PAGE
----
KUNM

gun violence

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Recent mass shootings in El Paso and Ohio have locals looking for solutions to gun violence. Bernalillo County will host a series of community conversations on how to prevent people from shooting people.

Hannah Colton / KUNM

People in New Mexico are reeling from a mass shooting just a couple hundred miles away this weekend. The gunman, who killed 22 people at a Walmart in El Paso, is believed to have written a white supremacist manifesto railing against Hispanic people and immigrants; he's in custody and charged with murder. KUNM went out to see how this is affecting Albuquerque residents.

Hannah Colton / KUNM Public Radio

Let's Talk New Mexico, 4/25 8a: This month, at least ten people have been killed in acts of violence or child abuse in Albuquerque alone. Each sudden death is a deep loss, and the ripple effects are felt throughout New Mexico families, neighborhoods and schools. How have you or your community been affected by violence? What kinds of support do you need? This week on Let’s Talk New Mexico, we’ll remember those lost to violence and discuss ways to cope with grief and community trauma. To share your experience, email LetsTalk@kunm.org or call in live during the show.

Hannah Colton/KUNM

School districts in New Mexico have options when it comes to trying to protect students and staff from violence. Rio Rancho Public Schools recently rolled out armed security guards, and not everyone is happy with that decision.

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Lawmakers have advanced a package of gun control bills in the state legislature.

 

There are two bills that would expand background checks. Another would keep guns away from people convicted of domestic violence or who have a restraining order against them. And one is meant to prevent suicides.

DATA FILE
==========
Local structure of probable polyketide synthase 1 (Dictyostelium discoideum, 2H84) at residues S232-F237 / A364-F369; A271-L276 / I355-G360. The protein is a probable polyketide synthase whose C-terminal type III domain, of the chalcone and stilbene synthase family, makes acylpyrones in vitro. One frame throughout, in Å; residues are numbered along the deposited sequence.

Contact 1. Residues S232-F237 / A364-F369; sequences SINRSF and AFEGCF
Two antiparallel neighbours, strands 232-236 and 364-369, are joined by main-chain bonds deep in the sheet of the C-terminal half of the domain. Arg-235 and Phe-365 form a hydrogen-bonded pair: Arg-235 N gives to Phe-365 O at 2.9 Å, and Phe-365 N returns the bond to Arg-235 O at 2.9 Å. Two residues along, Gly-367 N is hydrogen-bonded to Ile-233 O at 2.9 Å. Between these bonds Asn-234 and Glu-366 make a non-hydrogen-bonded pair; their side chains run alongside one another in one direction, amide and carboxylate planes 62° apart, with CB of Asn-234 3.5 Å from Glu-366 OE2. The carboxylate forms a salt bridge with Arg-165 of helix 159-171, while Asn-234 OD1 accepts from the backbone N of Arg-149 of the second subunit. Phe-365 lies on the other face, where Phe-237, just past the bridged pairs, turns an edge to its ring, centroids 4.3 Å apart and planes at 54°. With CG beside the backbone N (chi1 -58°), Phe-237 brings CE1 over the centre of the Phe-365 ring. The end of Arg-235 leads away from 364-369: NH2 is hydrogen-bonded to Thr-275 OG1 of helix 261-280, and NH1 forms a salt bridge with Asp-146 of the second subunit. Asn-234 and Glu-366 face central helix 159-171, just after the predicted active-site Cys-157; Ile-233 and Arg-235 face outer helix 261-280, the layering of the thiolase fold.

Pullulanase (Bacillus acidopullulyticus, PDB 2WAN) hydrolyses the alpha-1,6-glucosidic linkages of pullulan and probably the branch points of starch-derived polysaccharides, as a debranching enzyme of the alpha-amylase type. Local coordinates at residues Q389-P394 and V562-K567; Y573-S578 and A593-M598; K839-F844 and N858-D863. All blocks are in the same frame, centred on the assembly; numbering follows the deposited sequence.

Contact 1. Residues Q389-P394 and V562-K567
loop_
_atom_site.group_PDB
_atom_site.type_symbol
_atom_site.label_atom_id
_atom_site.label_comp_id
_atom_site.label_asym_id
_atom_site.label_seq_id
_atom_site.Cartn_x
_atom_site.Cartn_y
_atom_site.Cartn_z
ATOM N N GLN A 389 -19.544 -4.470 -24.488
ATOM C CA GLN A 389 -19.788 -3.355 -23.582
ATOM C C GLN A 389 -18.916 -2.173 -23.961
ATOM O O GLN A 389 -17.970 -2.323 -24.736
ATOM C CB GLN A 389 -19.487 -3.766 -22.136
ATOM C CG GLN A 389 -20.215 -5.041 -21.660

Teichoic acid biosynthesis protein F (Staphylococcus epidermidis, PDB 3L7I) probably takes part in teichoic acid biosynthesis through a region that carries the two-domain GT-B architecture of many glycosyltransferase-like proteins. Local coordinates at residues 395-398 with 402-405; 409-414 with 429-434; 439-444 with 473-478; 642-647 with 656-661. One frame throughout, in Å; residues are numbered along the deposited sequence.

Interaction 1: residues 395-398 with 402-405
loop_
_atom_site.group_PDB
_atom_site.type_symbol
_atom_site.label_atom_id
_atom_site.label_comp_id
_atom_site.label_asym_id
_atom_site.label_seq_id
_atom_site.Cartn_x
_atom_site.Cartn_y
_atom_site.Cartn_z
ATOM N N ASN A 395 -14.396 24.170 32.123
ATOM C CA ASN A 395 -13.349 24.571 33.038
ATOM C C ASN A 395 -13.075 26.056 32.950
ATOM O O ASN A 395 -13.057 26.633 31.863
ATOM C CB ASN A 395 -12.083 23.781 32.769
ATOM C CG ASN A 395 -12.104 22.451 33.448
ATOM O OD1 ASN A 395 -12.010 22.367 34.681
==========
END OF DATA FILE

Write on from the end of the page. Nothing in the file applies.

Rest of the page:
Fibonacci Blue / Creative Commons Attribution License

 

Gun control is an issue driving at least one local to the polls and to an Albuquerque gun show.

Megan Kamerick

In one year on average more than 116,000 people in America are shot by guns. These include murders, assaults, suicides and suicide attempts, unintentional shootings and police interventions. That grim statistic provides the backdrop for a new exhibit at the Maxwell Museum of Anthropology at the University of New Mexico, "Gun Violence: A Brief Cultural History." It’s at the Maxwell Museum through November 10th.

Phil Roeder via Flickr / Creative Commons Attribution License

 

Since a school shooting in Parkland, Florida, left 17 people dead back in February, some of the students who survived have been rallying for other young people to get involved in politics.

Updated at 10:45 p.m. ET

At least 10 people were killed when a gunman opened fire inside a small-town Texas high school, in what Gov. Greg Abbott called "probably the worst disaster ever to strike this community."

Ten others were wounded in the morning attack at Santa Fe High School.

Max Klingensmith via Flickr / Creative Commons License

The head of the state department that oversees behavioral health services is at odds with Governor Susana Martinez’s administration over how to handle gun violence in local schools.

Sarah Gustavus/KUNM

Thousands of students, teachers and community members came out on Saturday in Albuquerque for the March for Our Lives rally. Survivors led a rally in Washington D.C. and Albuquerque’s event was was one of many held across the country in response to last month’s shooting at Marjory Stoneman Douglas High School in Parkland, Florida. 

Let's Talk School Shootings And Gun Laws

Feb 27, 2018
Fibonacci Blue / Flickr / Creative Commons License

Let's Talk New Mexico 3/1, 8a: After 17 people were killed in a school shooting in Parkland, Florida, last month, the national conversation has turned again to gun regulations and how to prevent mass shootings.

What do we know from public health research about policies that could prevent gun violence? Do New Mexicans support measures like universal background checks or gun violence restraining orders? Are your views on gun rights or gun control represented in the political process? 

UNM Police: If There's A Shooter, We Go In

Feb 23, 2018
Arianna Sena / Creative Commons

Last week University of New Mexico campus police responded to reports of a man threatening folks with a gun. The school sent a mass text alert and officers eventually arrested a man with a BB gun. Public Health New Mexico’s Sarah Trujillo spoke with UNMPD’s Lieutenant Trace Peck about what would happen if someone was firing a gun on campus.

Billy Hathorn / Creative Commons

New Mexicans are reacting to President Trump’s suggestion that some teachers should carry weapons at school. Shootings here have changed the way some people think about public safety.

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